I love both of those guys. Draymond is my brother. We’ve been through everything together. JP is like my little brother. I want what is best for them. I’m very excited that JP got extended. He earned that. To see where he has come from his rookie season and now being the future of the franchise is special. I know Draymond and I have so much left in the tank, not just this year but for years to come. We all love each other. We’re not the Dubs without either of them. We need both of them to go where we want to go.
How do you wrestle with the possibility this season might be the last run with the whole core?
I don’t want to believe that, but Draymond has a player option next year. You never know what happens. Whether it is or it isn’t, we have to think about what we can do to repeat because that itself is such a hard task and such a great opportunity. To have a chance to get five [titles] with Draymond, Steph and Andre [Iguodala] is a crazy, crazy thing to contextualize. I’m so freaking excited to get this season going.
Have you and your reps talked with the front office yet about signing an extension?
I have not talked to the front office about it.
How do you expect that to play out?
I’m just going to do what I got to do to be the best I can be every day. I’m going to be a great player. I know what I’m capable of. I fully expect to earn another NBA contract, whether it’s this summer or next summer. I’m fully confident in my abilities. I’m not worried about an extension in the meantime because I know it’ll happen if I just do my job and I just be myself.
James Wiseman said you helped him with navigating his prolonged injuries. What was your message?
Embrace being young, being in the NBA and being on a great team. Be focused on your craft and keep growing your mind. Appreciate how far you have come and what your future holds if you do the work. I love James. He really wants to be great. You love that from a young player. He is not enamored with the limelight or the lifestyle that comes with being an NBA star. He just wants to be a great NBA player that goes down as one of the greatest Warriors to play.
Aside from your training, how did you enjoy your offseason?
Traveling a little bit and seeing my family, especially in the Bahamas. I wasn’t able to see them for three years because of the pandemic. It was very fun going down there and seeing my brother [Trayce] play in the MLB playoffs. I went to San Diego [earlier this week]. Even though the Dodgers lost, he had such a great year and it is something to build on for next year. But it was special seeing him out there during the playoffs. It was the cherry on top with the great offseason we had.
What will you remember the most about seeing your brother in that moment?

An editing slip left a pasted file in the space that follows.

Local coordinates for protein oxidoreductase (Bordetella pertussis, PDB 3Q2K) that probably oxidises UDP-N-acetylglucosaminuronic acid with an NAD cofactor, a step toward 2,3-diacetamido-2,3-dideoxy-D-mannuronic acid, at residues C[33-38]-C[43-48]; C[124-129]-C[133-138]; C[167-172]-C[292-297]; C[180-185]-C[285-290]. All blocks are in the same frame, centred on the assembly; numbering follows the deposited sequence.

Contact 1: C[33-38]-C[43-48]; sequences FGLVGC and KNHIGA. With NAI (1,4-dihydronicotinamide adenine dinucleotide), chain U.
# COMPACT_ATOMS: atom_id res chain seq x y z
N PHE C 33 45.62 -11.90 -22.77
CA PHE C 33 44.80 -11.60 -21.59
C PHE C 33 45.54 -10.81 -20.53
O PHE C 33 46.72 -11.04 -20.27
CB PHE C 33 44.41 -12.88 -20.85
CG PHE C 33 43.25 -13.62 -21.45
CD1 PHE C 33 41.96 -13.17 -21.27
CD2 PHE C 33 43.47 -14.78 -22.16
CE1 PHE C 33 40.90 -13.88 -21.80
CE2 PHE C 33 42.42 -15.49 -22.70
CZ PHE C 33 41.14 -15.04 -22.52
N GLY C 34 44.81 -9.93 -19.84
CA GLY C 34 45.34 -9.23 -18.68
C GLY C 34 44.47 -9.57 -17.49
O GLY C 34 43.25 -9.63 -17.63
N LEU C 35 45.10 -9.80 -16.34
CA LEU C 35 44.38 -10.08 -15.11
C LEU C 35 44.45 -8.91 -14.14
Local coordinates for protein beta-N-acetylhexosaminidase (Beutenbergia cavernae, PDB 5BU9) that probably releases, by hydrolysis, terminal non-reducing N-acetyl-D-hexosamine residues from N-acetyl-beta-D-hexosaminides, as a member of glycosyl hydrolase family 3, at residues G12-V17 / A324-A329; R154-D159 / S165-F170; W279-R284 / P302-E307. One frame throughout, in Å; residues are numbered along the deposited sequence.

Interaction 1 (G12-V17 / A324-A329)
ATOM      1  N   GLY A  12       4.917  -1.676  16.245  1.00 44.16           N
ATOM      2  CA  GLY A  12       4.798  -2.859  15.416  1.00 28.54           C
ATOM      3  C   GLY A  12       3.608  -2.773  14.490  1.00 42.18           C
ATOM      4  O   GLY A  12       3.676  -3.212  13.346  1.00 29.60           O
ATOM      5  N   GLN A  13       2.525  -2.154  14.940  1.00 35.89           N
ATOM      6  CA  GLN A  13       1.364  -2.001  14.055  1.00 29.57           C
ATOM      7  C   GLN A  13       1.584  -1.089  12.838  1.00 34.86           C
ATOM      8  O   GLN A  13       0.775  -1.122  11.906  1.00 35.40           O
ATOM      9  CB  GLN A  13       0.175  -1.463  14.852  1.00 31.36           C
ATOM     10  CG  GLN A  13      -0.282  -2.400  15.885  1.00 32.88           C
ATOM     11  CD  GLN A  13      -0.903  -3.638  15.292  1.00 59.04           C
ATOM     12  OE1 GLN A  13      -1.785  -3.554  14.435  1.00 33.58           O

I just appreciated seeing him in centerfield starting for the Dodgers. I appreciated seeing him get a base hit and make an incredible diving catch. I was locked into every pitch. I have to give the Padres credit. Their crowd was incredible. It hurts watching them lose such an amazing season. Their future is great. Baseball is tough. It’s harder to read than basketball. But seeing Trayce out in the outfield was so surreal. I know how hard he’s worked to get to that point. I was so grateful he had the opportunity to feel what a playoff series was like.
What were the highlights of your Bahamas trip?
Seeing my family, boating and diving. The Bahamian waters are the best in the world — it’s the clarity in the water, the fish and the ecosystem. I got to swim with some reef sharks. That was super cool. I dove all the way to the sea floor at 40 feet and had a bottom time of about 30 seconds. As a free diver, I was very impressed with myself so I gave myself a pat on the back. I feel rejuvenated every time I come home from the Islands.
What about your European trip?
I went to France and Italy. That was so much fun. I got to tour the Coliseum and the Sistine Chapel. I got to see the Amalfi Coast. It was the trip of a lifetime. It was cool seeing the Coliseum. What we do in an arena and then seeing Rome and its love of sport and competition that stretches back thousands of years? The correlation is special. The fact that we’re doing that now brought me a lot of gratitude.
I also bought a fedora in Rome. Who knew I could transform into Michael Jackson. That was such a special day. It was one of those days feeling like your hard work paying off. I’ll try to have more days like that next summer. But that comes with running this back.
What was it like trying to go against a sumo wrestler during the Warriors’ preseason trip to Japan?
"He's too– I can't… Nah nah he's too strong."
-Klay Thompson going at it with pro sumo wrestler 🤣pic.twitter.com/8cTobxl81q
— Warriors Nation (@WarriorNationCP) September 29, 2022
He was like a tree stump. He was an immovable object. It was cool to see those guys and how they train. The training regimen they do is centuries old. The culture of Tokyo was very strong. It was cool to see another part of the world and see our Japanese fans wearing Warriors unis. It was surreal. It makes you appreciate how far the brand has grown.
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Mark Medina is a senior writer/analyst for NBA.com. You can e-mail him here, find his archive here and follow him on Twitter.